Kevin Buckle: An Edinburgh night out with many lessons

Bryan Ferry came to the Capital as part of his UK tour in 2007. Picture: Julie Howden
Bryan Ferry came to the Capital as part of his UK tour in 2007. Picture: Julie Howden
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I had a rare night out in Edinburgh on Thursday and the place was buzzing on what was a lovely day.

All the eateries were busy and the tartan tat shops were still open and though, of course, you would expect other shops to be shut there were actually very few closed doors.

Walking up South Bridge, there seemed to be more locals about than normal and I realised they were heading up to see War Horse at the Festival Theatre. I was off to meet Kim Bayley, the chief executive of the Entertainment Retail Association (ERA), which actually started life as the British Association of Record Dealers but gradually expanded to include all entertainment.

ERA now has every aspect of entertainment covered from supermarkets, streaming and download companies to YouTube, Amazon and computer games while still representing HMV and most independent record shops.

Those who follow Avalanche on social media will know that I am often critical of many of these organisations, I would argue quite rightfully, but thankfully Kim has always supported healthy debate so we still remain good friends.

ERA, of course, organise Record Store Day and Kim was up to see some shops before being a guest at Wide Days 2018, the music convention held in Edinburgh. Despite her wide remit, Kim has never forgotten ERA’s roots and is very supportive of the struggle independent shops face often against other ERA members.

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As I was leaving to come home, War Horse was finishing and there was lots of excited chatter, only confirming that many were relatively local. It did make me think that in the same way there was a fear that record shops would be swamped by all those who joined ERA later, there was a similar issue between locals and the many visitors.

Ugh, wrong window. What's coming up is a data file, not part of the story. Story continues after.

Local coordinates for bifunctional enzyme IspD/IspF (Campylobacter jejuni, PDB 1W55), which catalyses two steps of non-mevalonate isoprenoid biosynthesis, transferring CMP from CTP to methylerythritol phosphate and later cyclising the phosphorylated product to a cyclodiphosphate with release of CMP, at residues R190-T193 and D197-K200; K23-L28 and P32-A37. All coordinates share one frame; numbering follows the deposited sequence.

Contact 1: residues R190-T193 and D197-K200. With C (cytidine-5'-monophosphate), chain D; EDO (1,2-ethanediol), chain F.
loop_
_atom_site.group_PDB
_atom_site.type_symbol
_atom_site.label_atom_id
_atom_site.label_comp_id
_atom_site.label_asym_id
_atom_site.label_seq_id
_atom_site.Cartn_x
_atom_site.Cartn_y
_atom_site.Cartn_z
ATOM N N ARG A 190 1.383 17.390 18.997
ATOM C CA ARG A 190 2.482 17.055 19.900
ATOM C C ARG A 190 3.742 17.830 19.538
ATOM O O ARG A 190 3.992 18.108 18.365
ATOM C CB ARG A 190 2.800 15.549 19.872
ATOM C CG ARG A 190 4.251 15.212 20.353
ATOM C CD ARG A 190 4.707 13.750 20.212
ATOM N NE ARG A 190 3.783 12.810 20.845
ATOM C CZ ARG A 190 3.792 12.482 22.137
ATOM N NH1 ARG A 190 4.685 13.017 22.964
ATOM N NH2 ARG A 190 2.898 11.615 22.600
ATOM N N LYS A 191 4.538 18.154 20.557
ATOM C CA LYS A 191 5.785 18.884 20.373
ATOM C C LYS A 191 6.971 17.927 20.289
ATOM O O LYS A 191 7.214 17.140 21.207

Getting the balance right is by no means easy and while the number of record shops may have increased a little of late they are still massively outnumbered in ERA. Things are not quite so one-sided in Edinburgh, however, and certainly it was very enjoyable seeing such a healthy mix of people on the streets on Thursday night.

My train back to West Lothian was full of slightly tipsy middle-aged folk and it quickly became clear that while several had indeed been to see War Horse, even more had been to the Bryan Ferry concert at the Usher Hall. This, of course, raises the question as to whether Edinburgh could do with one or two more venues that cater for larger audiences and the answer is undoubtedly yes. The full-time reopening of Leith Theatre is certainly a start but there is still room for at least one if not two more large venues so Edinburgh can properly compete with Glasgow.

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Of course, it should not be forgotten that there are massive issues over smaller venues in Edinburgh and I do find it worrying when those who have the power to do something about this quote the widespread support for Leith Theatre which has no relevance.

Whether it is the balance between locals and visitors or the need for more venues of all sizes, I do feel it is possible that Edinburgh could address these issues successfully and hopefully this will be done by all parties working together and considering the needs of the silent majority rather than simply reacting to the vocal minority.